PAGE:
Documentation seems a little all over the place, unfinished Wikis, not very welcoming for non-linux developers, I’m talking about companies that come from actually making money on iPhone OS or Android, looking to port their apps to Maemo. The first impression won’t be the best and you’ll think that things aren’t as well prepared as for iPhone with X-Code or Android with the Eclipse extension which let’s you deploy a signed installer in just a few clicks.

It seems that Nokia is relying way too much on the Linux community for all of this, I’m not sure if this is going to get very far with mobile shops, specially after seeing how many hurdles a user has to go through sometimes to get an app from the OVI market (in comparison to iPhone or Android’s markets simple purchasing processes).

SDK experience Screenshots
[flickr-gallery mode=”photoset” photoset=”72157624248900230″]


First of all thanks to Nokia for sending the N900. My final conclusions which are mostly thinking from the consumer perspective might not be one you’ll like much (you=Nokia), but you probably need to hear this (I’m guessing this is why you sent the device in the first place).

In my case after being a faithful Nokia consumer I felt dissapointed with the software side when I chose the N95 over the iPhone, newer Nokia phones came, but the same shitty platform was running on them, I thought Maemo would change that but now I know it’s nowhere near what smartphone users today expect. Then Android came along to truly compete with the iPhone.

Now as an Android user when the time comes for me to upgrade my phone I’ll be looking for another Android device.

Let’s imagine what’s going to happen when my Droid is too old, by that time there will be even more Android phones to choose from also a richer Application ecosystem, if I were the kind of person that installs paid apps I’d probably like to keep my “investment” for my next phone, however even if there’s a myriad of Android phones out there, the only brands I’ll consider are Motorola, HTC, LG and SonyEricsson, I’m not too fond of any of them so I’ll have to research what each of the phones they’ll be offering will suit my needs.

An Android based Nokia smartphone would certainly make my decision a lot easier. As of now you’re entirely out of the picture, there’s no way I’m switching to Maemo, and Moblin is way too new to tell if it’s going anywhere.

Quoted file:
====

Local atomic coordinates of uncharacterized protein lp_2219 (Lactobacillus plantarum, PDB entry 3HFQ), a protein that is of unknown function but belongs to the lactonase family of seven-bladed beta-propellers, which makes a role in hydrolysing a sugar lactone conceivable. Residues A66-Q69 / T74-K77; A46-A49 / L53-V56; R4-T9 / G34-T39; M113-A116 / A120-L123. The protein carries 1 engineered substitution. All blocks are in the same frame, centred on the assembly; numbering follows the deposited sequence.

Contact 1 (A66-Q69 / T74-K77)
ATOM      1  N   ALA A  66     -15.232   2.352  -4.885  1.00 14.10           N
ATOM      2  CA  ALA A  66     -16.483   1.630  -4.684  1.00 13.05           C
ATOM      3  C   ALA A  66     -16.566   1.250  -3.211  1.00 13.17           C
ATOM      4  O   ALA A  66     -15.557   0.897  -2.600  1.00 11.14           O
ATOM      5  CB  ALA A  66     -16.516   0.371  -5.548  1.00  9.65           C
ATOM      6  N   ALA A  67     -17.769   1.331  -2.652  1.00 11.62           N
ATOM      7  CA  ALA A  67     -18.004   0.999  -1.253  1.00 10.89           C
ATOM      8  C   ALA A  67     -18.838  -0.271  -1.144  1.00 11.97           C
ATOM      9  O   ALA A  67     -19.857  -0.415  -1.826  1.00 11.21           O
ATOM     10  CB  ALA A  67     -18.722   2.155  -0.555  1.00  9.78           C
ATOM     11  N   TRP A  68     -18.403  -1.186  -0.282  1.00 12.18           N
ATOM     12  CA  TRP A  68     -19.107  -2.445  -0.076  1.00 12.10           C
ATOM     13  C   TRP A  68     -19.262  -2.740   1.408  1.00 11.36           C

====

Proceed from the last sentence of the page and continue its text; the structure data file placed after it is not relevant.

Nokia, Stop playing outside the garden, don’t get cocky with your current numbers and admit you’re slowly decaying, if you don’t do something about it once Android is on every cheap phone you’re gonna die. Android could use some Nokia.

Follow the geek.

[SOLVED] Eclipse can’t see my Android Device on Ubuntu

Are you seeing this on eclipse when you plug your Android device to your Ubuntu box?

Serial Number: ??????????
AVD Name: N/A
Target: unknown
State: ??

Here’s the solution:

1. Create a script to fix this next time it happens, let’s call it “android_device_reset” and save it on a folder contained on your $PATH environment variable.

# android_device_reset script
sudo adb kill-server
sudo service udev stop
sudo adb start-server
sudo adb devices

Save it and make it executable
[bash]chmod +x android_device_reset[/bash]

2. Open this file /etc/udev/rules.d/51-android.rules

Make sure it looks something like this
SUBSYSTEMS=="usb", SYSFS{idVendor}=="0bb4", MODE=="0666"
SUBSYSTEMS=="usb", SYSFS{idVendor}=="22b8", MODE=="0666"

Each line represents a different android device. If you have just one, the file should be one line long.

On that example I’ve configured the rules for a Motorola Droid and a Nexus One.
If you need to know the idVendor numbers for your Android device go here

3. Whenever the problem happens, just open a terminal and type

It’ll ask you for your password, only administrative users will be able to execute the script.

Hope this helps.

Nokia N900 vs Nexus One vs Droid: HD Video Playback comparison

Grabbed the demo video that comes with the N900 to delight you and put it on the 3 phones.

The screen on the Nexus One is the most impressive.

The Droid has a 1/2 sec. lag when you try to jump to another part of the video.

If you don’t care about the screen being so vibrant N900 is just as good doing video playback comparing it with the Nexus One.